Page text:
Tanya Mewmaw recalls her son Tobin’s head injury in February 2015 like it was yesterday. From the living room of their poorly constructed rental home near the American University of Iraq, where Tanya’s husband worked, she could see then 1-1/2-year-old Tobin crawling along a railing upstairs. The railing would keep him safe, she figured, but somehow he slipped through it.
“He saw us and wanted to get to us,” says Tanya. “We watched him fall 15 feet to a tile and concrete floor where he landed head first. I still see him falling.”
Tobin let out a cry, clenched his eyes shut, moaned and groaned. “We didn’t know if he was going to be alive,” says Tanya. “It was that kind of fall.”
New to northern Iraq, the couple had no clue where best to take Tobin. In a mad rush, they drove him to the nearest hospital, where X-rays showed a skull fracture. Doctors there did not know how to treat traumatic head injury, so Tanya and her husband took Tobin to a hospital in Turkey. Neurosurgeons there performed a craniotomy to relieve the pressure on the brain and the bulging eye socket. A few days later, the swelling had subsided and Tobin was discharged. There was no need for follow-up, doctors said. He would be fine.
A year later, Tanya and her family moved back to the States and Annapolis, Maryland, where a pediatrician recommended Tobin be evaluated by cranial specialists at Johns Hopkins Children’s Center. “With the language barrier, we had no idea what kind of care Tobin received in Turkey, but the Johns Hopkins name instilled confidence,” says Tanya.
In reviewing Tobin’s care and imaging his skull, Johns Hopkins cranial specialists determined that Tobin had suffered a subdural hematoma and two skull fractures from his fall. The craniotomy that surgeons in Turkey performed was the same approach surgeons at Johns Hopkins would have taken—encouraging news for the parents. But Tobin had a small defect at the site of the fracture on his forehead. Pediatric neurosurgeon Eric Jackson recommended waiting until Tobin was of school age before considering surgery to give the boy a chance to grow and fill the defect with bone.
Several months later, Tanya noticed some swelling over the site of the defect. Jackson suspected the source of the swelling was spinal fluid leaking out of an opening of the dura mater, the outermost layer of the membrane surrounding the brain, creating a leptomeningeal cyst associated with a “growing” skull fracture. Jackson consulted with pediatric plastic reconstructive surgeon Richard Redett and the two surgeons decided to move forward with correcting the bone defect, repairing the cyst and performing the cranial reconstruction.
In the operating room, however, rather than a leptomeningeal cyst Jackson uncovered an infectious collection that had compromised the bone. Jackson removed the diseased bone and brought in an infectious disease specialist, delaying the planned reconstruction.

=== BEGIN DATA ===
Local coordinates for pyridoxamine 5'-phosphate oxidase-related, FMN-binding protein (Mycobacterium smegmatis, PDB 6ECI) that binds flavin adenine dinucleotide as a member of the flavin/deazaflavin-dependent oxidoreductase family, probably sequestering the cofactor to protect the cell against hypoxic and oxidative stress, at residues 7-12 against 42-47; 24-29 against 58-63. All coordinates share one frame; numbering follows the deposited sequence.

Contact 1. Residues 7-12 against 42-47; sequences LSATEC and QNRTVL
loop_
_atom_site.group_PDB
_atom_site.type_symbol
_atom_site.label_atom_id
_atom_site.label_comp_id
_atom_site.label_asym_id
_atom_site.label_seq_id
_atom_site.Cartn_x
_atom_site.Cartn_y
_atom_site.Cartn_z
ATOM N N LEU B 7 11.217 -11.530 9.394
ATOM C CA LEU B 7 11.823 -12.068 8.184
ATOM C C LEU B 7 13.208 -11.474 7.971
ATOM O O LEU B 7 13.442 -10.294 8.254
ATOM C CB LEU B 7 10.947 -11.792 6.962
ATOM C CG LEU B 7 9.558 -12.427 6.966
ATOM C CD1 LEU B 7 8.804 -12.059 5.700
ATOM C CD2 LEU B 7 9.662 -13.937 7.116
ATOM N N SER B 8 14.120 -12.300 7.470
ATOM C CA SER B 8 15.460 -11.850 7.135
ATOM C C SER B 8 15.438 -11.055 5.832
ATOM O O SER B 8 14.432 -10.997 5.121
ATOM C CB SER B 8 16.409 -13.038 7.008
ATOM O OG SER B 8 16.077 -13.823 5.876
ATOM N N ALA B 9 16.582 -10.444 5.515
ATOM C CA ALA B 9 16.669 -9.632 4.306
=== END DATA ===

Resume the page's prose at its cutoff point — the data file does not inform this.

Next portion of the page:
“Instead of repairing the bony defect, we had to drain the infection and remove additional bone, creating an even larger defect,” says Jackson.
After treatment with intravenous antibiotics, the patient returned six months later for repair of the bone defect. In the operating room, Jackson performed a craniotomy farther back on the skull to obtain a bone graft, which Redett used to make a split cranial bone graft to fill the defect. Using a very precise saw, Redett explains, he divided the two layers of a piece of skull bone for the graft.
“We can split it like a sandwich and put the undersurface back where it came from and place the outer surface as the bone graft with microplates and screws,” says Redett. “It just fills in as osteoblasts come in and lay down more bone.”
This case, like others they see, Jackson and Redett add, illuminates the benefit of a multispecialty center in treating cranial deformities in children.
“A leptomeningeal cyst is not something a plastic surgeon would deal with. It requires a neurosurgeon,” says Jackson. “Each of us has our own skill set that is synergistic in benefiting the patient.’
“This was not a straightforward cranioplasty—it involved neurosurgery, plastic surgery, infectious disease, pediatric intensive care and pediatric physical therapy and rehabilitation,” adds Redett. “Pediatric anesthesiology is also important in cases like this in managing difficult airways and blood preservation in what can be high-blood-loss cases.”
How did Tobin turn out?
“He’s doing really amazing,” says Tanya, explaining that Tobin successfully completed physical therapy and rehabilitation at neighboring Kennedy Krieger Institute. “Doctors at Kennedy Krieger checked his milestones and reported no deficits or residual damage. It’s a pretty crazy miracle—not only is he alive but he’s fully functioning.”
In diagnosing and treating cranial anomalies, pediatric subspecialists like Jackson and Redett rely on the latest technology at the Pediatric Cranial Reconstruction Center (PCRC), including low-dose computed tomography scanners interfaced with 3-D cameras, to virtually plan surgical procedures and provide the most appropriate and safest care. As physician scientists, they also conduct research to develop innovative surgical approaches for children with cranial anomalies. For more information about the PCRC, call 443-997-9466.